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Socio-economic inequalities in cerebral palsy prevalence in the United Kingdom: a register-based study


Professor Helen Dolk, Room 12L09, University of Ulster, Shore Road, Newtownabbey, Co. Antrim, Northern Ireland, BT37 0QB, UK.


Dolk H, Pattenden S, Bonellie S, Colver A, King A, Kurinczuk JJ, Parkes J, Platt MJ, Surman G. Socio-economic inequalities in cerebral palsy prevalence in the United Kingdom: a register-based study. Paediatric and Perinatal Epidemiology 2010; 24: 149–155.

Evidence is unclear as to whether there is a socio-economic gradient in cerebral palsy (CP) prevalence beyond what would be expected from the socio-economic gradient for low birthweight, a strong risk factor for CP. We conducted a population-based study in five regions of the UK with CP registers, to investigate the relationship between CP prevalence and socio-economic deprivation, and how it varies by region, by birthweight and by severity and type of CP. The total study population was 1 657 569 livebirths, born between 1984 and 1997. Wards of residence were classified into five quintiles according to a census-based deprivation index, from Q1 (least deprived) to Q5 (most deprived). Socio-economic gradients were modelled by Poisson regression, and region-specific estimates combined by meta-analysis.

The prevalence of postneonatally acquired CP was 0.14 per 1000 livebirths overall. The mean deprivation gradient, expressed as the relative risk in the most deprived vs. the least deprived quintile, was 1.86 (95% confidence interval [95% CI 1.19, 2.88]). The prevalence of non-acquired CP was 2.22 per 1000 livebirths. For non-acquired CP the gradient was 1.16 [95% CI 1.00, 1.35]. Evidence for a socio-economic gradient was strongest for spastic bilateral cases (1.32 [95% CI 1.09, 1.59]) and cases with severe intellectual impairment (1.59 [95% CI 1.06, 2.39]). There was evidence for differences in gradient between regions. The gradient of risk of CP among normal birthweight births was not statistically significant overall (1.21 [95% CI 0.95, 1.54]), but was significant in two regions. There was non-significant evidence of a reduction in gradients over time.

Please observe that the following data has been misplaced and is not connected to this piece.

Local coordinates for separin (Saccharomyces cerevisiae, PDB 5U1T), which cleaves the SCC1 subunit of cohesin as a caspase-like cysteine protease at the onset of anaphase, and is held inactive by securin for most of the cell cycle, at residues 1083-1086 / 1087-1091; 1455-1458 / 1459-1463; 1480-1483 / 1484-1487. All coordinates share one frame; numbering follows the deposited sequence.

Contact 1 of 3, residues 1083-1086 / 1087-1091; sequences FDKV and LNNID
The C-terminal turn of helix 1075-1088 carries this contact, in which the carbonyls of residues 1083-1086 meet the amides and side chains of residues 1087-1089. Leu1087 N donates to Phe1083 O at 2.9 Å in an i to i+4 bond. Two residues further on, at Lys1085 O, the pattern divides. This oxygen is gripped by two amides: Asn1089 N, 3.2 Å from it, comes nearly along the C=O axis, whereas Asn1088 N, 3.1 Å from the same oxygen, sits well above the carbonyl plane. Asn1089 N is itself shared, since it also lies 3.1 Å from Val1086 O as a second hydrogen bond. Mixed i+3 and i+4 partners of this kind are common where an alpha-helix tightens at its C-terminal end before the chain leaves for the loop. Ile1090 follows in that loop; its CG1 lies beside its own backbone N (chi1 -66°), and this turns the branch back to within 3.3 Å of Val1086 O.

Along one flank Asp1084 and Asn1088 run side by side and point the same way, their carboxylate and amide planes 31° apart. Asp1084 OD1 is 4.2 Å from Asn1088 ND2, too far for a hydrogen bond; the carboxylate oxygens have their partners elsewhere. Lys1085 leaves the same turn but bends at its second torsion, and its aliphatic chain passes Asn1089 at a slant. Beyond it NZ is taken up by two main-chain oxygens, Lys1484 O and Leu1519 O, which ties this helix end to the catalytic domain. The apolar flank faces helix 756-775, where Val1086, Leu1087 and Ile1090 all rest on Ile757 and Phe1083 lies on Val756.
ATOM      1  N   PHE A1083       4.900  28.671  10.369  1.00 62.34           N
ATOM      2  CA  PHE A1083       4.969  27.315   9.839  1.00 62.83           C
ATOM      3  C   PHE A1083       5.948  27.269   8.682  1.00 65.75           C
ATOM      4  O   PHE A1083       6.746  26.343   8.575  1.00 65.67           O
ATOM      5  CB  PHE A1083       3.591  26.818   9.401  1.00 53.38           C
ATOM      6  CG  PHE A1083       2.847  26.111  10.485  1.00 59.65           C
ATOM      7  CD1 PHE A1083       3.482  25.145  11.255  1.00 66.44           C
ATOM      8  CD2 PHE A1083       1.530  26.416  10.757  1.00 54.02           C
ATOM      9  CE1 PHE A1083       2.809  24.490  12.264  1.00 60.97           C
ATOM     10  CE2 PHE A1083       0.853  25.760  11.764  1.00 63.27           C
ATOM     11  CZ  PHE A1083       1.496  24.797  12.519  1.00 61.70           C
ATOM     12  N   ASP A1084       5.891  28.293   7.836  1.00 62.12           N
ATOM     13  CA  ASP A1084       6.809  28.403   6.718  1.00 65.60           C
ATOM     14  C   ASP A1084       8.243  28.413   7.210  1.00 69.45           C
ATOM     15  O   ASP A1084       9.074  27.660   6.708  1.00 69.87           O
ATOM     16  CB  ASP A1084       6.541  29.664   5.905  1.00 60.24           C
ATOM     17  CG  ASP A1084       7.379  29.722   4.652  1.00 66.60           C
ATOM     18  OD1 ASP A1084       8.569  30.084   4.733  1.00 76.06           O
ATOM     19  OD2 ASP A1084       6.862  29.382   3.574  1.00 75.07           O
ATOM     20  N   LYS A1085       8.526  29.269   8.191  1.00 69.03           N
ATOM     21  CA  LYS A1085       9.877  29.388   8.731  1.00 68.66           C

The reduction of the higher rates of postneonatally acquired CP in the more socioeconomically deprived areas is a clear goal for prevention. While we found evidence for a socio-economic gradient for non-acquired CP of antenatal or perinatal origin, the picture was not consistent across regions, and there was some evidence of a decline in inequalities over time. The steeper gradients in some regions for normal birthweight cases and cases with severe intellectual impairment require further investigation.

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